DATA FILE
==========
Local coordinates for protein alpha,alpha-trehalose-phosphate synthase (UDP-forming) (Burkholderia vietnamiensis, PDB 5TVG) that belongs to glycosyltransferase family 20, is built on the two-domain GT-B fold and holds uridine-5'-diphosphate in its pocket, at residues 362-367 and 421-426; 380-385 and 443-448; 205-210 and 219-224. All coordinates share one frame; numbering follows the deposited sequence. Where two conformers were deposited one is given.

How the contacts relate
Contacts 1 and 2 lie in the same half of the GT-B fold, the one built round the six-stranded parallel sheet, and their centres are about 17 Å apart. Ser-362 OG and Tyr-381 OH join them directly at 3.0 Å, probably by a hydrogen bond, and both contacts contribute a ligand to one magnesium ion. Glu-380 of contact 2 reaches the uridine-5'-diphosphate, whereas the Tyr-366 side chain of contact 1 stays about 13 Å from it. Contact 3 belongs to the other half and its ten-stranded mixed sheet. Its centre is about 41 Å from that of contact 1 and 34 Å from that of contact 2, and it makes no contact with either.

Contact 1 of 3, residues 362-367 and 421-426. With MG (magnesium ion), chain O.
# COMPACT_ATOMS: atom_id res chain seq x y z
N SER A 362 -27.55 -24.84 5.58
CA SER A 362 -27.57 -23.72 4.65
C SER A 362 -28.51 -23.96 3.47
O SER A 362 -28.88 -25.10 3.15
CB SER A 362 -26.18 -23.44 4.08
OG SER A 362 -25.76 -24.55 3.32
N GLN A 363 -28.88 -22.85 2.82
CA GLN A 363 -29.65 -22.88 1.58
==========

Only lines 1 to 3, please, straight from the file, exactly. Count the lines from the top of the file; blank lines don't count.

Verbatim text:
Local coordinates for protein alpha,alpha-trehalose-phosphate synthase (UDP-forming) (Burkholderia vietnamiensis, PDB 5TVG) that belongs to glycosyltransferase family 20, is built on the two-domain GT-B fold and holds uridine-5'-diphosphate in its pocket, at residues 362-367 and 421-426; 380-385 and 443-448; 205-210 and 219-224. All coordinates share one frame; numbering follows the deposited sequence. Where two conformers were deposited one is given.

How the contacts relate
Contacts 1 and 2 lie in the same half of the GT-B fold, the one built round the six-stranded parallel sheet, and their centres are about 17 Å apart. Ser-362 OG and Tyr-381 OH join them directly at 3.0 Å, probably by a hydrogen bond, and both contacts contribute a ligand to one magnesium ion. Glu-380 of contact 2 reaches the uridine-5'-diphosphate, whereas the Tyr-366 side chain of contact 1 stays about 13 Å from it. Contact 3 belongs to the other half and its ten-stranded mixed sheet. Its centre is about 41 Å from that of contact 1 and 34 Å from that of contact 2, and it makes no contact with either.